| Joanne Cole, NGX | A race where the goal is not to finish first, but last? Where there’s no set distance? That’s the concept of the Last Man Standing ultramarathon that brought athletes and their friends and families, along with tents, coolers, lanterns, and lawn chairs, to the Pineland campus over Labor Day weekend. The race and its unique format are the brainchild of race organizers and New Gloucester residents Eric Cobb and Beryle Martin and their company Back 40 Events. This year’s edition was the fourth running of the race.
Here’s how it works: Runners have 60 minutes to complete a 4.2-mile route along the perimeter of Pineland’s eastside trails, with an extra field tacked on for good measure. Covering the distance under an hour earns you the right to continue. Fail to finish within sixty minutes? You’re out. Run and repeat, every hour on the hour, including through the night, until only one runner is left and completes a final lap alone.
A field of more than 90 runners from as far away as California, Texas, and Florida took up the challenge and crossed the starting line at noon on Saturday. The atmosphere was festive and runners exhilarated. Race director Cobb says that’s his favorite moment: “It’s such a spectacle at the start. It’s an amazing vibe. All these people lined up, knowing what they’re in for.”
What they’re in for is a supreme test of fitness, mental toughness, and disciplined pacing. Last year’s champion, Alan Groudle of Lewiston, who ran “only” 30 miles this year as a tune-up for the Chicago Marathon next month, described one possible approach. Complete each 4.2-mile circuit in about 50 minutes, walking the hills, and leave yourself ten minutes or so to eat, change, and rest before the next lap. For fuel, perhaps PB & J sandwiches “until you’re sick of them,” said Groudle, and then soup – maybe chickpea or lentil – warm, nutritious, and easy to digest. Besides eating, hydrating, and changing layers, some runners ice their feet between laps to keep inflammation down. An elite runner might bring as many as six pairs of shoes to accommodate swollen feet, according to Groudle.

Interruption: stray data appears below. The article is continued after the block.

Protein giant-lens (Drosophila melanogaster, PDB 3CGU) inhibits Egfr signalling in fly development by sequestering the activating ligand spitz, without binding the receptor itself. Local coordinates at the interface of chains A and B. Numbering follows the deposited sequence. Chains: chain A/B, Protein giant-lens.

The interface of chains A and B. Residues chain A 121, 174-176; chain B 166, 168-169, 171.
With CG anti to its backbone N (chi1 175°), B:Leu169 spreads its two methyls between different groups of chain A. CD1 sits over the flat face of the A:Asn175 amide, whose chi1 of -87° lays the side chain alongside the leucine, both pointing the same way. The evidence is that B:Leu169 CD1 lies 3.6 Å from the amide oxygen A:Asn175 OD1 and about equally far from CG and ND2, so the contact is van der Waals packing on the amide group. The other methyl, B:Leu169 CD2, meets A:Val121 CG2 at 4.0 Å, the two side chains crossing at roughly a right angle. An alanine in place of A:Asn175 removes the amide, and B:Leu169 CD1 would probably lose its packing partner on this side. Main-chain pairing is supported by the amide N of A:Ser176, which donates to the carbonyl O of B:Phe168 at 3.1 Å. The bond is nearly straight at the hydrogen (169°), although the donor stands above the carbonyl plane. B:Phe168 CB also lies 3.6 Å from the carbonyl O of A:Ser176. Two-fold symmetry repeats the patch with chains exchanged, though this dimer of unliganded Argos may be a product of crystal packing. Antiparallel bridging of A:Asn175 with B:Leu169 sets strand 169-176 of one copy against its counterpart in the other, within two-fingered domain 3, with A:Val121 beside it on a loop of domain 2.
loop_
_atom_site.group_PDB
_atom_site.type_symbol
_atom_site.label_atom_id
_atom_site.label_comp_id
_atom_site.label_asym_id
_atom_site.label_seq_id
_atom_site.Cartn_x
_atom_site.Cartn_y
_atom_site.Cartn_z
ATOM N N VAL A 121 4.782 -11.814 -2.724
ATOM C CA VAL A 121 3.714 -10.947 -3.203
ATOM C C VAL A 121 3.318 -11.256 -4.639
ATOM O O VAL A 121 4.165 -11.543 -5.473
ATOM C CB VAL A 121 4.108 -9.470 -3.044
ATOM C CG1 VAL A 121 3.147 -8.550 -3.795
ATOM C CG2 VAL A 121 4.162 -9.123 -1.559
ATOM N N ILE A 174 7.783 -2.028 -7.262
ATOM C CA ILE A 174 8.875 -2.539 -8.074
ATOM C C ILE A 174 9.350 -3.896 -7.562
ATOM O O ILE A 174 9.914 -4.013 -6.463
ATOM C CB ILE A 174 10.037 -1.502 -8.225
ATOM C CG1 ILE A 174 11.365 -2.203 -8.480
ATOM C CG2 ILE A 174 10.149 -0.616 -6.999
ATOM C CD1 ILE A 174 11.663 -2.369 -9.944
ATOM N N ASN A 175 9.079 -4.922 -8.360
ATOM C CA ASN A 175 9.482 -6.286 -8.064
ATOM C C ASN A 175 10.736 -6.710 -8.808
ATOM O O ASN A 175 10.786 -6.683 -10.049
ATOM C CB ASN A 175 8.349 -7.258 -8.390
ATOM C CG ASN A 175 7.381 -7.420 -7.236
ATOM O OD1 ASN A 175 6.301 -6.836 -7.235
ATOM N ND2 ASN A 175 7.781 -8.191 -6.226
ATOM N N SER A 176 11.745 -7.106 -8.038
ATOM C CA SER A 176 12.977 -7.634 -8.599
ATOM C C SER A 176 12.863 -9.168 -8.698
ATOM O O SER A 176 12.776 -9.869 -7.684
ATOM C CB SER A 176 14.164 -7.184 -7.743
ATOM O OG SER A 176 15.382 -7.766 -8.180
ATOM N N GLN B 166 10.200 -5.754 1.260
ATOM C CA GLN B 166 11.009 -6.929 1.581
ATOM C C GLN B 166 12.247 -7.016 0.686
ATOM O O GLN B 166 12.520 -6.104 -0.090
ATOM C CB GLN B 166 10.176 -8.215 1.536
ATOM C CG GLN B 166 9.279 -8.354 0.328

As darkness fell around 8 pm Saturday night, the field had thinned by more than half, with many runners spent after completing more than the marathon distance of 26.2 miles. The remaining competitors continued through the night, with only headlamps to light their way.
By mid-morning on Sunday most of the tents and RVs had vanished and only two runners remained on the course, Jason Bigonia, 42, of Walpole, Maine, and Ryan Metivier, 43, of Auburn. After 24 hours, they broke through the 100-mile mark. Two laps later, both had surpassed last year’s winning distance of 109 miles, a then-record 26 laps.
In the end, Bigonia prevailed, completing a remarkable 28 laps to Metivier’s also-remarkable 27. No one lost. After Bigonia crossed the finish line for the win, the two shook hands. “Next year is Metivier’s,” Bigonia said in a show of respect for his fellow competitor. Urged by a family member to “please smile” for photos “as if you’re having fun,” Bigonia responded, “I was having fun out there… Well, for the most part.” Bigonia’s post-race plans included loading his prizes in the car—the victor gets a handcrafted Adirondack chair and a case of beer—and a celebratory stop for ice cream with his family on the way home.
Electronic race timing revealed that Bigonia had spent a total of 22 hours and 25 minutes on his feet in covering more than 117 miles. And while there was no separate prize for the last woman standing, Kristen Glennie of Watertown, Mass., earned bragging rights with 18 laps, or more than 75 miles, also a record for the event.
Near-perfect conditions likely contributed to the falling records, as moderate daytime temperatures, dry trails with plenty of shade, and a cool overnight favored the runners. Gordon Collins of Gray, an ultrarunner who crewed and cheered on the finishers, speculated that Bigonia and Metivier might well have set a record for the longest competitive distance ever run in Maine.
Whether runners complete two laps or twenty, the appeal of the event is the chance to push themselves beyond their personal limits. Apparently, the lure is irresistible. Race director Eric Cobb says runners are already signing up for next year’s Last Man Standing race, September 5, 2020, at Pineland.